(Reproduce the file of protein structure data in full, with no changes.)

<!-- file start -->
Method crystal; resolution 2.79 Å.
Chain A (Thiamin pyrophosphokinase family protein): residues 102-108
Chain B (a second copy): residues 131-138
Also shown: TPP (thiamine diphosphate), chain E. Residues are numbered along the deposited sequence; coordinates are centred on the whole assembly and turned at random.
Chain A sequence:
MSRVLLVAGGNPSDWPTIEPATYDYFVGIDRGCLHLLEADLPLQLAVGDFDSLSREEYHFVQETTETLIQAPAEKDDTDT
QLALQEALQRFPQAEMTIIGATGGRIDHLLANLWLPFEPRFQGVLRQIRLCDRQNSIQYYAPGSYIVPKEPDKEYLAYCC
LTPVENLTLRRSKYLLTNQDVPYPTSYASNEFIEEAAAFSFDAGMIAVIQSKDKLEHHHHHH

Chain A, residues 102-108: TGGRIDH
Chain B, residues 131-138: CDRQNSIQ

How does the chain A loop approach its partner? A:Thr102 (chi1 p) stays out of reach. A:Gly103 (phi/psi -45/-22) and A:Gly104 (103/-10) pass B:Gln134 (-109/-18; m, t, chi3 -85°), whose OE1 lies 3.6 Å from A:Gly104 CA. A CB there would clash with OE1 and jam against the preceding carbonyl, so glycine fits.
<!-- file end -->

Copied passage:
Method crystal; resolution 2.79 Å.
Chain A (Thiamin pyrophosphokinase family protein): residues 102-108
Chain B (a second copy): residues 131-138
Also shown: TPP (thiamine diphosphate), chain E. Residues are numbered along the deposited sequence; coordinates are centred on the whole assembly and turned at random.
Chain A sequence:
MSRVLLVAGGNPSDWPTIEPATYDYFVGIDRGCLHLLEADLPLQLAVGDFDSLSREEYHFVQETTETLIQAPAEKDDTDT
QLALQEALQRFPQAEMTIIGATGGRIDHLLANLWLPFEPRFQGVLRQIRLCDRQNSIQYYAPGSYIVPKEPDKEYLAYCC
LTPVENLTLRRSKYLLTNQDVPYPTSYASNEFIEEAAAFSFDAGMIAVIQSKDKLEHHHHHH

Chain A, residues 102-108: TGGRIDH
Chain B, residues 131-138: CDRQNSIQ

How does the chain A loop approach its partner? A:Thr102 (chi1 p) stays out of reach. A:Gly103 (phi/psi -45/-22) and A:Gly104 (103/-10) pass B:Gln134 (-109/-18; m, t, chi3 -85°), whose OE1 lies 3.6 Å from A:Gly104 CA. A CB there would clash with OE1 and jam against the preceding carbonyl, so glycine fits.